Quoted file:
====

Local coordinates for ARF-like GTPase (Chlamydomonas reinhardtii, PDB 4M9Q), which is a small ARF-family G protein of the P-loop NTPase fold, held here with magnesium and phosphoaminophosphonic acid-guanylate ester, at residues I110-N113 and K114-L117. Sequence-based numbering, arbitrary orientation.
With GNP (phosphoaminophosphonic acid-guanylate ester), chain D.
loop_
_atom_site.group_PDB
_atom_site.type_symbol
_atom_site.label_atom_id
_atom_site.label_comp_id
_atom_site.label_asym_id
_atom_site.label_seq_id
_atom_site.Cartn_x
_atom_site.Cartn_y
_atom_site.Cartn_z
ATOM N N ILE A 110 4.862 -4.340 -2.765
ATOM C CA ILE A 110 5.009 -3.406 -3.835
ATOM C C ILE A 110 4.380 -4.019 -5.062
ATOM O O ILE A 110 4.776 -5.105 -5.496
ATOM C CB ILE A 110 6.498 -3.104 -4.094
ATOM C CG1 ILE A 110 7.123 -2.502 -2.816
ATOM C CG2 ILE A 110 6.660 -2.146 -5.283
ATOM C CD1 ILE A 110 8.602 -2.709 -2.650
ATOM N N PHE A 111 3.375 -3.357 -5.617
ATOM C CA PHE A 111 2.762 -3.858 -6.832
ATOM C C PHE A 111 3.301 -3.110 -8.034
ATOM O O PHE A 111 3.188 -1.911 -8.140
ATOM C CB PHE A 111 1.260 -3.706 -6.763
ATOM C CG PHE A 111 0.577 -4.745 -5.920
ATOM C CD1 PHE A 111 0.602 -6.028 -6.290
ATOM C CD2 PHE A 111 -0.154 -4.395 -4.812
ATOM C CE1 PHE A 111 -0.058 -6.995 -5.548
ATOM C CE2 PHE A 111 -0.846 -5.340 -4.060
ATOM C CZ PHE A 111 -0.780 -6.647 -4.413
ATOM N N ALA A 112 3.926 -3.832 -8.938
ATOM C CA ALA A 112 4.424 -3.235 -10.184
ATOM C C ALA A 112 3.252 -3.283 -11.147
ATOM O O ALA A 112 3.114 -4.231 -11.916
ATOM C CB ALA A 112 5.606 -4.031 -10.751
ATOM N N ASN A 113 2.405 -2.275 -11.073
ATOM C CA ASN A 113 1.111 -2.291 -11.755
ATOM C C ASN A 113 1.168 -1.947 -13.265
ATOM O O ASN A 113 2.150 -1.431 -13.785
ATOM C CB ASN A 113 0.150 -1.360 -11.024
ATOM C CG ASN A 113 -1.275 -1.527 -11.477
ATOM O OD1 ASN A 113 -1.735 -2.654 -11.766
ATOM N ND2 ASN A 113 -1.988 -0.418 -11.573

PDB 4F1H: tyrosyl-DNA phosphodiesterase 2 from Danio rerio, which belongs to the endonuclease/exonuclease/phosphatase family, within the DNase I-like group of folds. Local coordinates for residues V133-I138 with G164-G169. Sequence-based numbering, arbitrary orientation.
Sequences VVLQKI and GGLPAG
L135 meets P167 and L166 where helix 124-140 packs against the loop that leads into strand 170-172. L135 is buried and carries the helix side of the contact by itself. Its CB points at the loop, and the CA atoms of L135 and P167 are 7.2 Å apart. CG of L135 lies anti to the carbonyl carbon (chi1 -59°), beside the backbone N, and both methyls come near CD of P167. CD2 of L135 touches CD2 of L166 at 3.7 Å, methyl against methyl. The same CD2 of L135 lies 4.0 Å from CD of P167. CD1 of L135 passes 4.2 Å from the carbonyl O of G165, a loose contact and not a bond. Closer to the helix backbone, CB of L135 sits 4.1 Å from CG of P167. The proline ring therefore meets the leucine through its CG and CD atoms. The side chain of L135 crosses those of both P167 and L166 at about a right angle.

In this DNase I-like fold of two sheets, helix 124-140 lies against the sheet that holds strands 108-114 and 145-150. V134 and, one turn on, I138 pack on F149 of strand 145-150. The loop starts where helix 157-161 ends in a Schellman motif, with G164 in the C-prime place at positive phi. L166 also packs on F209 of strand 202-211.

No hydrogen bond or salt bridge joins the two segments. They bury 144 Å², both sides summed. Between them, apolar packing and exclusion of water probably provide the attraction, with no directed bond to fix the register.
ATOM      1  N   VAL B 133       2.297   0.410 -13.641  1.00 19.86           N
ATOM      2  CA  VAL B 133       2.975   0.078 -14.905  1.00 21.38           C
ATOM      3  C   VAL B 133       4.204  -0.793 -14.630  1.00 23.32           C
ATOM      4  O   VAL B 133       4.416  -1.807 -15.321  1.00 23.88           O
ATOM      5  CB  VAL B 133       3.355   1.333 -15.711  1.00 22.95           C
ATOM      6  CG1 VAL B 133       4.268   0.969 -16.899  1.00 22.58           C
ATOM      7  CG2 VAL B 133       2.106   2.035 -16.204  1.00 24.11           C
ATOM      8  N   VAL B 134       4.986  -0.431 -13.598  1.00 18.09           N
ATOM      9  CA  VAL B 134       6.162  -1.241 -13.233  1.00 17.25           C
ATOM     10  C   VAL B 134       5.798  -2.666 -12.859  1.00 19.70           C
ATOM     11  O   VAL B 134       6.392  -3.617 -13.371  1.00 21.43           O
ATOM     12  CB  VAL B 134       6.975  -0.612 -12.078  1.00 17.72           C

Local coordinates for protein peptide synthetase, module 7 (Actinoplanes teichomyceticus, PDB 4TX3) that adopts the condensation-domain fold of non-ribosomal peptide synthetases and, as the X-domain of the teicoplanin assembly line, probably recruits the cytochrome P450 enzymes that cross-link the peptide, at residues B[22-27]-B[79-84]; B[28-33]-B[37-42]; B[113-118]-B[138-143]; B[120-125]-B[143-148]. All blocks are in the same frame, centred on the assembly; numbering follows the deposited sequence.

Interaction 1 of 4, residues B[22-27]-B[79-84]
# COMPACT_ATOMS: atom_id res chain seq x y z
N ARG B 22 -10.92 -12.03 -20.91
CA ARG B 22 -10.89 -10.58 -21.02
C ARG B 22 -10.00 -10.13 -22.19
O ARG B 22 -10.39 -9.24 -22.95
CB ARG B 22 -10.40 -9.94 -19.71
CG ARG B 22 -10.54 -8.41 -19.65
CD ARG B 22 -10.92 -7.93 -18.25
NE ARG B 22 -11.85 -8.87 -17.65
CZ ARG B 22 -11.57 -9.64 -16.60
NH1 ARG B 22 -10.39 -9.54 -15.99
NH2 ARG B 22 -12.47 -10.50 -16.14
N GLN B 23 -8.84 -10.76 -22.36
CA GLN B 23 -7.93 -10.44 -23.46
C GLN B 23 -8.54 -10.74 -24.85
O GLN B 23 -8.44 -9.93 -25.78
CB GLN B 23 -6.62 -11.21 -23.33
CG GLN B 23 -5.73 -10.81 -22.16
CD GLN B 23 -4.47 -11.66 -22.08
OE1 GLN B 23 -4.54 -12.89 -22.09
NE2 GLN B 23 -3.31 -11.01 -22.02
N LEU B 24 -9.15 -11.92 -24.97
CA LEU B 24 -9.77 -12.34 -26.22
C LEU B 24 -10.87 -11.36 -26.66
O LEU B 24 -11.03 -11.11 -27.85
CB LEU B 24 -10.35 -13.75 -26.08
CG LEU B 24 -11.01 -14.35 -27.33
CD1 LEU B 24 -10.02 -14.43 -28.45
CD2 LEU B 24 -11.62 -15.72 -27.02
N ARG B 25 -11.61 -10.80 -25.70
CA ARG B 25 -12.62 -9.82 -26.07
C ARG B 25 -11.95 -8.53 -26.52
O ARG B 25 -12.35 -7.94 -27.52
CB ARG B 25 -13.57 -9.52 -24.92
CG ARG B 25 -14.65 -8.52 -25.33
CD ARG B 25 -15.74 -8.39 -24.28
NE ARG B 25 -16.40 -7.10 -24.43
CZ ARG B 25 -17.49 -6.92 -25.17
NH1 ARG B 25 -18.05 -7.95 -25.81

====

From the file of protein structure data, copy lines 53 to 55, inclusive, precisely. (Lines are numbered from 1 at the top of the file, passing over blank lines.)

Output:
ATOM      4  O   VAL B 133       4.416  -1.807 -15.321  1.00 23.88           O
ATOM      5  CB  VAL B 133       3.355   1.333 -15.711  1.00 22.95           C
ATOM      6  CG1 VAL B 133       4.268   0.969 -16.899  1.00 22.58           C